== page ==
Wednesdays 5:30-8:30 PM
¡OY, España! Old traditions meet new flare in this month’s Wine Craze at InterContinental Milwaukee. August is when the grape growers gear up, as the start of the harvest is not far away. Our tour leads you on a hike through Spain’s rocky terrain, where rich fruits –
glowing like jewels in the Spanish sun – grow atop the steep plateaus.
Which will you prefer? $5 for a Tasting
2010, Marco Abella Loidana, Priorat
David Marco carries on the fortitude of his grandfather, from a family that has been growing wine for over 500 years. This tradition culminates with expressions on the bottles themselves with art from abstract artist Josep Guinovart. It is easy for one to feel an echo of Matisse and Picasso, a true visual expression of the winery’s link to the terroir of Priorat, the pride and history of Catalonia.
@enoruiz | @marcoabella | #josepguinovart
2009, Cellar Capaçanes, Mas Donis Barrica
The terrain is steep and hides this village in the hills of Monstant. In 1933, Capçanes began to change to compete with the market, and local families came together as a cooperative. While the pressure is high, as the weight of the village rests upon them to place it in proper light, they are successful. The combined efforts utilize the talents of three winemakers and 22 styles of production to answer the dynamic needs.
@cellercapcanes | @AnnaCasabona
N.V. 1312 Mestres Cava Brut
Dating back to 1312, the Mestres family made its living selling grapes in Penedes. This family was the first producer to register the word “cava” in 1959. If you visit now, you will eventually find, after navigating a labyrinth of ancient caves, owner/winemaker Joan Aura. She’ll be plugging away, turning bottles by hand – a rarity in the region, as many things are at this winery. The bottles age like fine champagne – rather – a very fine cava.
@cavaMESTRES | @DavidBowlerWine
N.V. Vega Barcelona Cava Brut
This winery is a representation of the work of Felix Parellada of Covides, a skilled winemaker who divides his time between multiple ventures. Felix also has his hands in Well Oiled Wine Co., an importer that specializes in Spanish and unique wine. Well Oiled Wine Co. gives a voice to brands that wouldn’t otherwise make it to our market. It represents the difficulty that a small vineyard or winemaker faces in getting their wine to your glass.
@welloiledwine | @covides | #vegabarcelona
2011, Alto Cinco Cariñena
Antonio Treviño, wine director for Purple Wine Company, oversees this project, a combined effort with Bodegas Paniza. Paniza has 50 years of grape growing history and respect for the land; they take pride in the harmony of the relationship with the local olive groves, diversifying the region. Alto Cinco utilizes the high elevation and multiple parcels of land to produce a snapshot of Cariñena, a region with grape growing history echoing back to 50 B.C.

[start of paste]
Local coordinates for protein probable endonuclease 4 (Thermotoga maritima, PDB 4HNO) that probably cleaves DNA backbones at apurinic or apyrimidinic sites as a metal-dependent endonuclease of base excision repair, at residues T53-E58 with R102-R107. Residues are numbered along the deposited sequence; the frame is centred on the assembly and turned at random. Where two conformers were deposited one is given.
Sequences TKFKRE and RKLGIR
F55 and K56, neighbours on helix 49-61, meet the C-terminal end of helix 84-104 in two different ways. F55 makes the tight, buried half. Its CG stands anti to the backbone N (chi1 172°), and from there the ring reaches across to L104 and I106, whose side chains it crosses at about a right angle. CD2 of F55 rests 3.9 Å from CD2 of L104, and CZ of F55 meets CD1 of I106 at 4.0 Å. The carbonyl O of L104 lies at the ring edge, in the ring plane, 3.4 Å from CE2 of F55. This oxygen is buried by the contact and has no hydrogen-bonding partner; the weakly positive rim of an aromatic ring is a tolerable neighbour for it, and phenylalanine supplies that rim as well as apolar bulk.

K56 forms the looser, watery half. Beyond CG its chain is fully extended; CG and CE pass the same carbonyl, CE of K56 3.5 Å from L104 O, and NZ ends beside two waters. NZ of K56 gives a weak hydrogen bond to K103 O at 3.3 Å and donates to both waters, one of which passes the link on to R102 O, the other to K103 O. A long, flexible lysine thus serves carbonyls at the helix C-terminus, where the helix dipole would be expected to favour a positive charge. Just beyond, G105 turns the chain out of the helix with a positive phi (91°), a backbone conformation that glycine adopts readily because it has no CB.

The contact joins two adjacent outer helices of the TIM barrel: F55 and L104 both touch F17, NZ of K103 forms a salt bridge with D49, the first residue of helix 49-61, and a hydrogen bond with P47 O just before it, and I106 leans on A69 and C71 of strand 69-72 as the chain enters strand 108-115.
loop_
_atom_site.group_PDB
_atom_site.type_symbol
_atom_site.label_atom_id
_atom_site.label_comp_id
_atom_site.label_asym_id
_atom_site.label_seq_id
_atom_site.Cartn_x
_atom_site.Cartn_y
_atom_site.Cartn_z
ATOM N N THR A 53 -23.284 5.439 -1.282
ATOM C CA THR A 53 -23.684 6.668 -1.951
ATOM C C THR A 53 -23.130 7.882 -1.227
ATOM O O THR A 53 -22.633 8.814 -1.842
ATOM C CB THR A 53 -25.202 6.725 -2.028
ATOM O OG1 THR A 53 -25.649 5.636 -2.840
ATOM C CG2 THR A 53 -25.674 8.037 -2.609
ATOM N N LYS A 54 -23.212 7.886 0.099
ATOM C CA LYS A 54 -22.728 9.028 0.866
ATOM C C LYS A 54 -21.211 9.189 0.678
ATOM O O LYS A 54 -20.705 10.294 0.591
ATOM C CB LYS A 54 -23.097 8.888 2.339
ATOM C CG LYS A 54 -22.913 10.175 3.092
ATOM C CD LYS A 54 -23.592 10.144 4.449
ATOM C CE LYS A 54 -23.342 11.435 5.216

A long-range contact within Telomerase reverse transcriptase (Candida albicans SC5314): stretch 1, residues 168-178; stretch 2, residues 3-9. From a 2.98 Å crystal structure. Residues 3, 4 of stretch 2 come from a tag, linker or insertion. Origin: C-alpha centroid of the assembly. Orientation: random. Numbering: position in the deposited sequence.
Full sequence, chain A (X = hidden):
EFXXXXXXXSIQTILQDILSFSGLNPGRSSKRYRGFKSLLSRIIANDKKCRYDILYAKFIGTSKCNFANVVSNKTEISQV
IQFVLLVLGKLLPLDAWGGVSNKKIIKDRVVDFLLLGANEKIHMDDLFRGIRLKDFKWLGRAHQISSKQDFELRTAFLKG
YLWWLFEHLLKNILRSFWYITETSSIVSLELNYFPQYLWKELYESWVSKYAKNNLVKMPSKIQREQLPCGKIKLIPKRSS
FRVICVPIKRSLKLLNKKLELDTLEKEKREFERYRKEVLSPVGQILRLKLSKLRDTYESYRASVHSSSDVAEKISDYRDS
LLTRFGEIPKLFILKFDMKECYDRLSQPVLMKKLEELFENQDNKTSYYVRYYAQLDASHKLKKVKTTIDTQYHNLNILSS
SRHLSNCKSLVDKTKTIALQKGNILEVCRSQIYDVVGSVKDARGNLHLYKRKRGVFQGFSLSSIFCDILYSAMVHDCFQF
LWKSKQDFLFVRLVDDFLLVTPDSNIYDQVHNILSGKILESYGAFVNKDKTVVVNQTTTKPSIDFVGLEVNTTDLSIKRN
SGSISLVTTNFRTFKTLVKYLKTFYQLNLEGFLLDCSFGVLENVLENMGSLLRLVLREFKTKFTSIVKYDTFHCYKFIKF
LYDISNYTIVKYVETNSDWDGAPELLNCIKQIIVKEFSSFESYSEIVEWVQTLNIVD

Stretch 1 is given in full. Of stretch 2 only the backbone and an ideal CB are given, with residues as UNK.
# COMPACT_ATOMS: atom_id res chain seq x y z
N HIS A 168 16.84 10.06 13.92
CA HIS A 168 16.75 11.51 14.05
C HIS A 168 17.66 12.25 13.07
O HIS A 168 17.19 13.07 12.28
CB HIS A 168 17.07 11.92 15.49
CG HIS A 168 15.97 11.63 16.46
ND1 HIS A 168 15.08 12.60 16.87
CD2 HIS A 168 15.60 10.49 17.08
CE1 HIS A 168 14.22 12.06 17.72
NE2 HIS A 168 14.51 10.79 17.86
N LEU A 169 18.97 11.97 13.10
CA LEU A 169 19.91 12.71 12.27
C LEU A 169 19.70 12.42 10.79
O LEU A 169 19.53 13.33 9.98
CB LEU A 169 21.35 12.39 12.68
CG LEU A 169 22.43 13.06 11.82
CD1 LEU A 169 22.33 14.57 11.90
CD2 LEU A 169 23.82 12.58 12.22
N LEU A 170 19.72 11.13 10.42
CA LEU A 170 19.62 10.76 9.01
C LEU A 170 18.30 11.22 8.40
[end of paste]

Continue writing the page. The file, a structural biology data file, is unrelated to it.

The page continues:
@AltoCincoWines | @Purplewineco
2007, Monte Vicor, Calatayud
Monte Vicor, an oasis in the rocky, dry terrain, is a new venture from the prestige of Bodegas Langa. Juan and Cesar Langa Gonzalez make high-quality wine, much like the four generations that came before them. They honor old traditions and invest in new technology, adhering to organic practices and local microbiology with native yeasts. Traveling down into the caves, one finds the caverns supported by century-old red brick arches. Many have described getting “forgotten characteristics” after tasting the wine that takes you back in time.
2010, Bodegas Hermanos Perez Pascuas, El Pedrosal, Ribera Del Duero
Viña Pedrosa resides in the small town of Pedrosa de Duero. Founded by the proud Mauro Perez in 1980, the bodega’s vision is continued by Benjamín, Manuel and Adolfo Pérez Pascuas. Specializing in tempranillo, they have unprecedented regularity and quality with a vineyard in the youth of its days. Upon arriving, one might have the feeling of meeting the family they never had; Benjamín’s son, enologist José Manuel Pérez – who has taken the reins – greets guests with a warm welcome.
@MajuelosS | @JavierPerezARGI
2009, Bodegas Triton Tridente Tempranillo, Castilla y León
Located south of Zamora in Castilla y León – also known as the “Land of Wine” – sits Bodegas Triton Tridente. It is part of the Juan Gil Bodegas Familiares, which has the resources to help bodegas like Tridente, and represents different indigenous parts of Spain, allowing them to reach more successful markets. Their goal is to bring together resources to help the Spanish people bring quality wine into the limelight. Frank Gonzales, an Australian enologist, has returned to his Spanish roots to work with the 70-year-old vines of Garnacha that line the valleys of this region tucked between steep plateaus.